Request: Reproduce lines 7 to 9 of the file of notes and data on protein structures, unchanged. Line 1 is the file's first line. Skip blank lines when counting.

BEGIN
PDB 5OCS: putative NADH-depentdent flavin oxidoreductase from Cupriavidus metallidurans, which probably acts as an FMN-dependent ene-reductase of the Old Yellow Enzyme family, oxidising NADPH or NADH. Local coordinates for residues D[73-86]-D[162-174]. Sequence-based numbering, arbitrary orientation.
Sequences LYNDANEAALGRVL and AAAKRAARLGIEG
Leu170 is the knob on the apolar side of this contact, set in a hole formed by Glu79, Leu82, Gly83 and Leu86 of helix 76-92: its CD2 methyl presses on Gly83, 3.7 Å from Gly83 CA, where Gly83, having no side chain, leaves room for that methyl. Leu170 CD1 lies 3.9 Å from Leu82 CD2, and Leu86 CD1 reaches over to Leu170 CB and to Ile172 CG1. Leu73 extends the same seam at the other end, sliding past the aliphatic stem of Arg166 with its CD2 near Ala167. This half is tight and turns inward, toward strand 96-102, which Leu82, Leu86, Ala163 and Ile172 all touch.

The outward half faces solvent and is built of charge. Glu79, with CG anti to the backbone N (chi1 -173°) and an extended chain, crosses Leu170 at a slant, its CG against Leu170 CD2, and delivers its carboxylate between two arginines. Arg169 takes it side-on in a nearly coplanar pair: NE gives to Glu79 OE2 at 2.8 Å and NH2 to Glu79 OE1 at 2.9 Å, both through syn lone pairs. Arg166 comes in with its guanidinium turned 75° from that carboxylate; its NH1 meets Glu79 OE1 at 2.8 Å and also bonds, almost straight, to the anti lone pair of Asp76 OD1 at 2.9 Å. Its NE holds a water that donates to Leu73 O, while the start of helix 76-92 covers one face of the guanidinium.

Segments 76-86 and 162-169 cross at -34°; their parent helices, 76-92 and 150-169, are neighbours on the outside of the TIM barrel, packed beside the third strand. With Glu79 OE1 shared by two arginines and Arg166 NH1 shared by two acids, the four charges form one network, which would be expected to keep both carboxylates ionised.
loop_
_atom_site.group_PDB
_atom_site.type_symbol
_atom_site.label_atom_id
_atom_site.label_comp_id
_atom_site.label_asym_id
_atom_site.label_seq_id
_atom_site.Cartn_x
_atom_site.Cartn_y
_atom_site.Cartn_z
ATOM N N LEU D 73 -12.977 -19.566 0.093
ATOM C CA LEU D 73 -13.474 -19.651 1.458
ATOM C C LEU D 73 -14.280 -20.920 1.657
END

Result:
_atom_site.group_PDB
_atom_site.type_symbol
_atom_site.label_atom_id